Programmable RGB LED Orb Tool Tutorial

Programmable RGB LED Orb Tool Tutorial

Programmable RGB LED Orb Tool!

Here it is! Ugly and simple but it gets the job done! πŸ˜‰
This device works on exactly the same principle as the Digital Light Wand and uses addressable RGB LEDs. This one specifically uses an RGB LED chain that has the WS2801 chip built into it. This chip is what makes it addressable and is what gives it the ability to have so many colors! The great thing about this is, the LightWand Code Generator software that Phil Wright created to easily import an image and generate the programming code for the Digital Light Wand can be used to generate code to drive THIS as well!

I will start this off by saying this. Don’t be afraid of the technology you see here! Look at it this way, your computer is made of a bunch of electronics on the inside but you still are able to use it without knowing the specifics of how it works. The software running on your computer is what makes it easy for you to use. This is no different. That little electronics board is nothing but a little computer and there is software to make it do it’s thing. You don’t need to know anything about electronics or be a programmer to make this work. Anyone can do this! πŸ˜‰ And if you have any questions or run into any problems at all, there are plenty of folks out there that can give you answers, including me! πŸ™‚

Here are the basics but I will try to find some time to make a video tutorial to make one of these to show the details. Please use the preceding photos in the photostream to see some of the details of the construction.


β–  Arduino Mega (about $50 but you can use a cheaper model or even an Arduino "clone" such at the Boarduino, MHVBoard, Diavolino, RBBB (Really Bare Bones Board), and a host of others I am sure. You can even buy kits to solder your own together if you want to be really adventurous and save a bit more money. See note below also.)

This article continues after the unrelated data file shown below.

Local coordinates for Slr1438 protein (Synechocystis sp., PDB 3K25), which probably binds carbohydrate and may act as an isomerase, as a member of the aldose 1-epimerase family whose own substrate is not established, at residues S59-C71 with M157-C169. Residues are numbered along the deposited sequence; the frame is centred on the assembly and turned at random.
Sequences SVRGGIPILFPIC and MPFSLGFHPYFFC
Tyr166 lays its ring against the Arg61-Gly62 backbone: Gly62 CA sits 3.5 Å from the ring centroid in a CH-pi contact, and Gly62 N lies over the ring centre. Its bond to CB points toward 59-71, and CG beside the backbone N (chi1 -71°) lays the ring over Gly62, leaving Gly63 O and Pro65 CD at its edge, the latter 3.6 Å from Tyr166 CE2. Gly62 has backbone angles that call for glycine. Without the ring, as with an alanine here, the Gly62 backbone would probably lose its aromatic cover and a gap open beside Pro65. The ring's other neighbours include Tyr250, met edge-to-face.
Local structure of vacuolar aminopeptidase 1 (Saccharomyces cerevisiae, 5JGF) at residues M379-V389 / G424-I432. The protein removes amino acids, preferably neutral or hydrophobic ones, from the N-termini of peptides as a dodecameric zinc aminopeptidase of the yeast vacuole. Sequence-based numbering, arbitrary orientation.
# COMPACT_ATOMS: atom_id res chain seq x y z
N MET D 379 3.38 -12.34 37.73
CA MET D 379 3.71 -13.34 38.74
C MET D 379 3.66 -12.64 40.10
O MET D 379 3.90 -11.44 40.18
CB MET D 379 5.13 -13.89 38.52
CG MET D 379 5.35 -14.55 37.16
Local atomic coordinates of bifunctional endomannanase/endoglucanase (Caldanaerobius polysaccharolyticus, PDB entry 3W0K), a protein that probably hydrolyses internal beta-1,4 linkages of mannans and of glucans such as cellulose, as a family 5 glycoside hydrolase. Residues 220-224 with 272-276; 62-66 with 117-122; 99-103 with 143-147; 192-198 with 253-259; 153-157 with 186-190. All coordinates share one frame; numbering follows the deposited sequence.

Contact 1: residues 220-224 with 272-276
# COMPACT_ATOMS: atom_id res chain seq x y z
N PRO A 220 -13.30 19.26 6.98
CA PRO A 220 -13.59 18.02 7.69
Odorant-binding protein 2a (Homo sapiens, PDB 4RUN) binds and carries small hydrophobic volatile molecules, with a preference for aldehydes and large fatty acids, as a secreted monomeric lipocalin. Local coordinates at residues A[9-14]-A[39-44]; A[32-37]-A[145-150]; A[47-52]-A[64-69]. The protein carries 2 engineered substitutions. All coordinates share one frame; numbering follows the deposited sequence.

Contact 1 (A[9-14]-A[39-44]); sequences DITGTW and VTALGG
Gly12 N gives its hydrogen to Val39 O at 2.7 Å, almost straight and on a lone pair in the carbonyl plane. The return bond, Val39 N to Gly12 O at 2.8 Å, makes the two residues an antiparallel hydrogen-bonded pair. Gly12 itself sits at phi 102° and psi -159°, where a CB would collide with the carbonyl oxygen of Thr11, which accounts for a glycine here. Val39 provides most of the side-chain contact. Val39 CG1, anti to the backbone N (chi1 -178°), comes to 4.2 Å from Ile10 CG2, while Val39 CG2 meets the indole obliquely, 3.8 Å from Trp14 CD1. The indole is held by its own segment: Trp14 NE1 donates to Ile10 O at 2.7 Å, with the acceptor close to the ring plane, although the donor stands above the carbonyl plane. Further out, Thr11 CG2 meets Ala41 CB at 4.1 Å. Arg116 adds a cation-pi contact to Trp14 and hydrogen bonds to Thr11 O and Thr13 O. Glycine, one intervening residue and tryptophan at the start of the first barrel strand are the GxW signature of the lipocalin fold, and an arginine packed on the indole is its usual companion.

β–  Addressable RGB LED chain (about $45) (I only used 12 LEDs from the chain)
β–  These will work just fine as well!
β–  Header Pins (Not totally necessary but they do make it easier to plug into the Arudio boards. The 90 degree angled header pins are the easiest to deal with, to me anyway. You can also just solder the end of the wires and press them into the header holes on the Arduino board as well and skip the use of the header pins)
β–  Plastic food storage container
(Round, about 4 inches tall and 3 inches in diameter) ( I guess you could use a square one too, but it won’t be as aerodynamic! Ha! πŸ˜‰ )
β–  Wire Coat Hanger
β–  String or Nylon cord
β–  About 7 feet of Speaker Wire (about 18 Gauge)
β–  9 volt battery case with switch and 5.5mm/2.1mm barrel power plug
β–  Electrical Tape

Once you have the items you need, you will need to pay close attention specifically to the how the RGB LED Chain that you have is wired. There have been differences with how this is done on different chains produced in the past so this is very important. You can read about and see specifics of what to look for on this web page. There is an INPUT and OUTPUT side of each of the LED Modules and you will need to make sure you connect the INPUT side of the chain to the Arduino board. You also need to pay attention to which wire is the Data wire and which wire is the Clock wire so that you connect them to the right pins on the Arduino board.

1) Prepare the LED chain by cutting the wire so that you have 12 LED modules in the chain and stripping about 1/8th of an inch of the insulation off the end of the wire to expose the inner conductor. Make sure this is on the INPUT side of the module as explained above!
2) Then solder two, two-piece headers to the wires (One for the power connection to +5v and GRND on the Arduino board, and one for the Data and Clock. The Data wire needs to be connected to Pin 51 on the Arduino and the Clock wire needs to be connected to Pin 52 on the Arduino board.
3) Prepare the plastic food container by drilling holes to accept the 12 (or however many you choose to use) LED modules and place them into the holes. I used a smaller drill bit first and then went to a larger one. Be careful doing this because the drill will want to grab the plastic and spin it violently! Yes, experience is speaking here! πŸ™‚